The problem, as most people know today, is that the Soviet Revolution which was aimed at liberating the human being from the alienation of capital and the exploitation of those who controlled the means of production, was that instead a different tyranny, that of the ruling party and its supporters, came into existence. By the time the Soviet Union imploded, only the most fanatic still believed in the ability of Marxism to transform the world. The euphoria that greeted the end of the Cold War led some to believe that liberal capitalism had finally triumphed, and for a while it seemed that it had. Francis Fukuyama called this period the "end of history and the last man". But over twenty years later, you will be hard-pressed to find an enthusiastic champion of the neo-liberal world view. Yet at the same time, there is no clear alternative available. The resistance politics that has emerged in the past ten years has tried to find coherence, and failed to do so. In 2006, Hezbullah shot to the limelight when Israel failed dismally to crush the movement in Lebanon. In the Middle East, the resistance ideology used popular enthusiasm and support for resisting Western hegemony to seize power and strengthen their power base. The propaganda of Hezbullah is remarkably similar in its central themes to the old Soviet propaganda, albeit far more sophisticated and less obviously ideological. Farmers, old women and common people are depicted in this video,and the central message is that a great victory is attainable and just beyond the horizon. 

This video became quite popular after the 2006 war, and shows the celebratory mood that existed after the thirty-three day war. Notice the presence of Syrian celebrities who show their support for Hezbullah and its leader, and we will notice later that whilst this form of propaganda was very effective in mobilising support against a foreign enemy, it was far less so when the oppressor was the Syrian regime, and a key ally of Hezbullah. The resistance discourse could no longer remain coherent when the army that was supposed to champion the ordinary Arab was instead shooting at its own people. Here is another video where the pro-Syrian regime celebrities are trying to garner support for the beleaguered Syrian president. We can see the same crude theatrics that were shown in the previous video, but by now there is a distinct lack of energy and enthusiasm. The application of populism to garner support against another segment of the population is a distinctly new development and I think unprecedented in any other region of the world. Similar protests were organised in Iran and by Hezbullah in Lebanon, both key allies of the Syrian regime. But the fact that a portion of the population is supporting a dictator in his repression of another segment of the population could no longer be justified as a form of resistance, as hard as a regime might try to do so.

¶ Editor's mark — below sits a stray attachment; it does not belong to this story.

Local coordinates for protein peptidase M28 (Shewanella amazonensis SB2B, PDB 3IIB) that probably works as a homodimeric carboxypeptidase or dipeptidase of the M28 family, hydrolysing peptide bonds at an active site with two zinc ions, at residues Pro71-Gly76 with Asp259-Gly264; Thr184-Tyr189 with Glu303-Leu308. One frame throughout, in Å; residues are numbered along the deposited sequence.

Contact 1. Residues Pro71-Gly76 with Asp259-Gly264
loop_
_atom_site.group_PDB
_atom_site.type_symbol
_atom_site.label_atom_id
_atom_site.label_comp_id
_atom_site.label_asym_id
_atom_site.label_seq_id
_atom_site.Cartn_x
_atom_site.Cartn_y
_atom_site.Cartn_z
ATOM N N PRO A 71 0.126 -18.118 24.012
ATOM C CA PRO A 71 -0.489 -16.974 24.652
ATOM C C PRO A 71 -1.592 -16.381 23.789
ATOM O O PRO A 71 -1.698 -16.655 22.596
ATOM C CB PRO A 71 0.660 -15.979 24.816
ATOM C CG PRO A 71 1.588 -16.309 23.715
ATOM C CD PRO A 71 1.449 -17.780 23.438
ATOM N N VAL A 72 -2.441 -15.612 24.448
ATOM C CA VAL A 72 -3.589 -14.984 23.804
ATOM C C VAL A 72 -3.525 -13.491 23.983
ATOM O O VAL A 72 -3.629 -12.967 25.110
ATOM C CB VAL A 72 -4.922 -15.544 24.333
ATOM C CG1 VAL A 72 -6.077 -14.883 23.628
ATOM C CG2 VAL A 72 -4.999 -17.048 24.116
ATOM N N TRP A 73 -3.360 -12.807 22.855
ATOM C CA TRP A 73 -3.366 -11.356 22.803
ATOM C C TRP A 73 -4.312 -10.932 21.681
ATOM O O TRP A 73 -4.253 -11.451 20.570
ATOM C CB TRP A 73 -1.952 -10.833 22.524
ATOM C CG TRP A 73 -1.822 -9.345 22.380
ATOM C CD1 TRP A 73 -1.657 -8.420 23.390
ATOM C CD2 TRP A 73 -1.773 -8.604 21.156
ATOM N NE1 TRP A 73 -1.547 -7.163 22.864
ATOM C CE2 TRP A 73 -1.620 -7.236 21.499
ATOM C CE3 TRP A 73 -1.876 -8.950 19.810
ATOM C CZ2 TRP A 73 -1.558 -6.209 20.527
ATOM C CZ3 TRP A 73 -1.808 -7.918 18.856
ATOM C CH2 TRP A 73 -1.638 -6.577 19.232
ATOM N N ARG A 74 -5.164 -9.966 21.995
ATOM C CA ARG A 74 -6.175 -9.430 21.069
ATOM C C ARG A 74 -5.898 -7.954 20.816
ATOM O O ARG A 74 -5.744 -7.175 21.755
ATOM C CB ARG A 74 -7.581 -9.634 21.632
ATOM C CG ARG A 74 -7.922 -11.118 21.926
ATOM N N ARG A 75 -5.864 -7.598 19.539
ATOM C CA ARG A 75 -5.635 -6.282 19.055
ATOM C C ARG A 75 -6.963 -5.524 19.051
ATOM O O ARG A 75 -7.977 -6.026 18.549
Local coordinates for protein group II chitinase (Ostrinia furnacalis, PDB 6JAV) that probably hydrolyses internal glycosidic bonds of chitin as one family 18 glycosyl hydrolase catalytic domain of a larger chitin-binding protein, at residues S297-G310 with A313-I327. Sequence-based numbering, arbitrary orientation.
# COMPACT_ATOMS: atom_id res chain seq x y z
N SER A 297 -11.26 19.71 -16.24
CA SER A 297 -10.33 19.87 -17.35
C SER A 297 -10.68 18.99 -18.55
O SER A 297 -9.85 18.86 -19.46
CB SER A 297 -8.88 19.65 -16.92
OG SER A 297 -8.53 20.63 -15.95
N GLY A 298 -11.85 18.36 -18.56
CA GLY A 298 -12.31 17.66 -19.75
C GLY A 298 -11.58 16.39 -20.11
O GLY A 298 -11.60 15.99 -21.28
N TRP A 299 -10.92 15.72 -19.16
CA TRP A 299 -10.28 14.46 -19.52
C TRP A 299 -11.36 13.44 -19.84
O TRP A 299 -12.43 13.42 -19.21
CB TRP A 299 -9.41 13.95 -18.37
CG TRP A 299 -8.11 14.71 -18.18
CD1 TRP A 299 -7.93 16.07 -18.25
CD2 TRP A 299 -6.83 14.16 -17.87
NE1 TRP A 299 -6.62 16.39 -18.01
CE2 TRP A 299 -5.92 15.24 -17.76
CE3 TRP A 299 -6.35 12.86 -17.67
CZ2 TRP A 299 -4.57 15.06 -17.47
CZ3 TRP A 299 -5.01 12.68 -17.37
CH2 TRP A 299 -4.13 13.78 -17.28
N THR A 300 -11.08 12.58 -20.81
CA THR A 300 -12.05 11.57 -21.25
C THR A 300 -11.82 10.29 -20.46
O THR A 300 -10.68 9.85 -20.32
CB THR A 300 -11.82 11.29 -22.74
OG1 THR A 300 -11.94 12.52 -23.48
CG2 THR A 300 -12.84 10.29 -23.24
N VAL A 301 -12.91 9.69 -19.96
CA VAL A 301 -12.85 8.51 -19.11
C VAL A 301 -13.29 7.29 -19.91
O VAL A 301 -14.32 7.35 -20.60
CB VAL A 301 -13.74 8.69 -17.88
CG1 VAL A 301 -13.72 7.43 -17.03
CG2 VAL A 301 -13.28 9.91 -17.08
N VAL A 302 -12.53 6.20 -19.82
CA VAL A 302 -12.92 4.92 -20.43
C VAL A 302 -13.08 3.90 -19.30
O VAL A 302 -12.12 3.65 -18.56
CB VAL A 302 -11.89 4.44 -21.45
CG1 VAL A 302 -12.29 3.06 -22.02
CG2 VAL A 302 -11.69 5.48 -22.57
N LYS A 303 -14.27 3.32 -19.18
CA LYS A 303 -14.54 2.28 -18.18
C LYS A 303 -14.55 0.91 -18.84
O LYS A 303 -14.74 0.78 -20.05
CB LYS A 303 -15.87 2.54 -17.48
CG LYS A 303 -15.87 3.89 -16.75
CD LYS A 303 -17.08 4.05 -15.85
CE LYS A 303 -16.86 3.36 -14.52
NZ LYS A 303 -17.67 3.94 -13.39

It is this populist discourse which has been used to raise a reasonable doubt in other countries about the legitimacy of the revolutions occurring in the Arab world. By attempting to portray these revolutions against corruption and oppression as counter-revolutions that have been fomented by the West, the Arab regimes have successfully convinced many who subscribe to the ideology of resistance and anti-imperialism that the revolutions in Libya or in Syria were not worthy of their support. Crucially, there seems to be a judgement that the resistance project is far too important to risk being compromised for an uncertain future in which the people these regimes are oppressing can finally choose for themselves. In this narrative, the Arab citizens are deprived of any agency and reduced to crude pawns in a geopolitical game. They are mourned over if killed by the West, but a deafening silence ensues should the perpetrator be an Arab dictator who shakes his rifle defiantly at America. This is a reality that nobody can ignore for long, or justify.